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Ventura County Perspective

Setting a Goal of Safe Homes, Safe Schools and Functioning Families

We need to reach down and carry those who want to be carried--and those who must be. We must hear what they are calling out for and work actively to achieve it.

November 12, 2000|CHRIS LANDON

Every day, I have the rare and thrilling privilege of working for children and helping their parents. As director of pediatrics at Ventura County Medical Center, it would be easy for me to slip into a world of administration, but then my work would lose its purpose.

I travel throughout the county's Health Care Agency ambulatory health care system and I see children with cerebral palsy beautifully dressed and cared for, children with chocolate stains on their new school dresses. I hear stories of children who can't find their shoes to get ready for school, receive pictures from children of themselves and their families, and share in their trials and successes.

I help parents keep children safe, based on my 30 years of handling every kind of accident a child conceivably could have and by offering nutrition education to counter the gentle hypnosis of TV. I provide this information because the children cannot. In Ventura County, we have one of the highest rates of overweight children in California and, with it, diabetes in epidemic proportions.

Someone must speak for the children.

Nourish me, they are saying, with love and time and reading. Turn off the TV. Parents, hear your children's prayer. Walk places with your children. Spend time with them.

We must speak for the children.

I have the privilege of spending time working with others to increase access to health care for children who live in places the rest of us would prefer not to be caught in, children whose pictures are on nobody's dresser, whose nightmares come in the day and in the night, who have no rooms to clean up--children whose monsters are real.

We as a community must help the parents whose exposure to drugs or alcohol or their inability to control all that has gone wrong with their world causes them to strike out against those who cannot run away.

We must speak for these children. We must band together in our communities and not be afraid to seek help for these parents.

I can think of a thousand health heroes who leave our clinic proudly wearing "I Got Immunized" Band-Aids, and another hundred whose parents must give them medication and treatments even as those parents hold down jobs, try to have relationships, and cope with brothers and sisters vying for attention.

I can think of another set of health heroes: U. S. Marines and Lions Club members and others in our community who understand this struggle and help with our Christmas party each year. They helped us build a camp in Ojai so parents and their children can have a little time together. They donated a boat so a little girl who must use a ventilator and a wheelchair could go and catch some real fish--like the ones she had been "catching" on her computer.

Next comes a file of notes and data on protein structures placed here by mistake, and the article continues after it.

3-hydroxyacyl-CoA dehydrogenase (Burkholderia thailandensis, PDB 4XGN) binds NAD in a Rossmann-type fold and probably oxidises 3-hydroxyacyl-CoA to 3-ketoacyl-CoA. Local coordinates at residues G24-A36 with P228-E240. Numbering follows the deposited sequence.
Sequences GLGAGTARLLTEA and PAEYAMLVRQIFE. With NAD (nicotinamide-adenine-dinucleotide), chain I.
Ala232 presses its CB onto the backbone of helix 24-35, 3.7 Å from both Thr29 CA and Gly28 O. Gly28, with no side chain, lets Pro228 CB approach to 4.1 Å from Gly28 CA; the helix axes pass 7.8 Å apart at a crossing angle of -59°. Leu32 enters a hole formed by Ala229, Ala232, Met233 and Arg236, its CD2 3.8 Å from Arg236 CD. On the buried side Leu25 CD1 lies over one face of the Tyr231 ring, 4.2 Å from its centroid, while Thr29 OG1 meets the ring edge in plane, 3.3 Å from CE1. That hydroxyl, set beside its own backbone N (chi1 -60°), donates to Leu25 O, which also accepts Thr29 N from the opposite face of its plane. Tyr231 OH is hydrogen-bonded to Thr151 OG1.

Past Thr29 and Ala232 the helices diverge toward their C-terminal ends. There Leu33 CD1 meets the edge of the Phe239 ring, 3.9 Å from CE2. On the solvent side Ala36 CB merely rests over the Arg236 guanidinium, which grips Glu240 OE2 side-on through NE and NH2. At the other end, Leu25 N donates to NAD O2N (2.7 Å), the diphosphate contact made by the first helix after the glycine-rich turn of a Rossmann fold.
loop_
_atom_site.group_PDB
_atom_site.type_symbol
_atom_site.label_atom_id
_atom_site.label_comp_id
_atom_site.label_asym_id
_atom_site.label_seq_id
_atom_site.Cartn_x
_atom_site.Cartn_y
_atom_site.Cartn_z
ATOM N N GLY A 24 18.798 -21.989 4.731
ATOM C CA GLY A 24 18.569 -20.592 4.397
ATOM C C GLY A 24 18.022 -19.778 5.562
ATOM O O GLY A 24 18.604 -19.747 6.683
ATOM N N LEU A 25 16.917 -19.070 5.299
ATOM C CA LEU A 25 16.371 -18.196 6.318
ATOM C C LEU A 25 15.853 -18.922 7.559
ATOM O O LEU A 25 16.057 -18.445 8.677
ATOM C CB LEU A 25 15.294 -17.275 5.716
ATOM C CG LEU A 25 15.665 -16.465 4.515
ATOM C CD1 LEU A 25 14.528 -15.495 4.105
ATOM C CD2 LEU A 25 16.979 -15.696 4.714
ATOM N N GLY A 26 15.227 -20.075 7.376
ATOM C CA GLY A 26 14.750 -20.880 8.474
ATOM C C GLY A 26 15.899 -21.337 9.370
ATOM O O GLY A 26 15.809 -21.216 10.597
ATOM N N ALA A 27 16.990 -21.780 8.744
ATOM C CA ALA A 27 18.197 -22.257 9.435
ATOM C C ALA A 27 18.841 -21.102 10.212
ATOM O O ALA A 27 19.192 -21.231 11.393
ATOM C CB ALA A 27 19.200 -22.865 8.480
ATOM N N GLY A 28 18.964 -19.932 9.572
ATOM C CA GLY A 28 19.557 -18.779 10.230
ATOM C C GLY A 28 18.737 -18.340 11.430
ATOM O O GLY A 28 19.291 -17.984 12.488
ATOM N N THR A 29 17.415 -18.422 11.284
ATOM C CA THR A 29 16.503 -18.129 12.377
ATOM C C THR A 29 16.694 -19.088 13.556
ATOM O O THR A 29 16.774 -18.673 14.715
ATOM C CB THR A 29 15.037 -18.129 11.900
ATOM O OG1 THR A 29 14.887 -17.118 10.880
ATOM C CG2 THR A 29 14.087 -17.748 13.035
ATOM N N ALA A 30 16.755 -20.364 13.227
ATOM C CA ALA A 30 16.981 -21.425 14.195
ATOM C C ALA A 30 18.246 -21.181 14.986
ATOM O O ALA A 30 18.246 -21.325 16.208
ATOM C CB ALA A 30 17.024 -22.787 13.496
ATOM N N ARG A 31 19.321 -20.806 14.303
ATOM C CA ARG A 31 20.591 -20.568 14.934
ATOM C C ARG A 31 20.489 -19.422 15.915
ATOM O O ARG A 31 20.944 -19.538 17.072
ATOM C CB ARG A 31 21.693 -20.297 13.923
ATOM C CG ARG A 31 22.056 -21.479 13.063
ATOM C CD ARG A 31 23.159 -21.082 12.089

This category of community health heroes includes an organization that brings computers to the homes of ill children, in memory of one boy who died too young. A young boy with a brain tumor had been to Legoland but his parents couldn't afford Legos; thanks to this caring community, he received the biggest set in the catalog.

Local high school students are learning about themselves by working at health fairs. When a former gang member is ready to take off a tattoo so his child won't imitate him, we find a way to do it. These and many other random acts of kindness are performed by those who listen to and do for the children.

Our society is now in a relatively wealthy time. We must be prepared to invest in an infrastructure that will last when the wealth has receded.


As we learn how to speak for the children, our lives become a better balance of work and play, of matters of family and the spirit.

We need to reach down and carry those who want to be carried--and those who must be. We must hear what they are calling out for and work actively to achieve it.

I see so many children unprepared for school, unprepared to learn, unprepared to succeed, undone by emotional violence in the home and violence on TV. Children must be prepared to thrive and strive in school.

Children don't vote and we must speak politically for them. We must help children's advocates to succeed through reassurances, love and resources to accomplish safe homes, safe schools and functioning families.

We must be prepared to take the hands of our own children--and the hands of others eagerly looking for any hand kind enough to hold theirs.

Dr. Chris Landon is director of pediatrics at Ventura County Medical Center and executive director of the Landon Pediatric Foundation.

To learn how you can participate in camps, hospital-related activities, Neighborhoods for Learning and other related activities throughout Ventura County, write to the foundation, 3400 Loma Vista Road, Suite 1, Ventura 93003.

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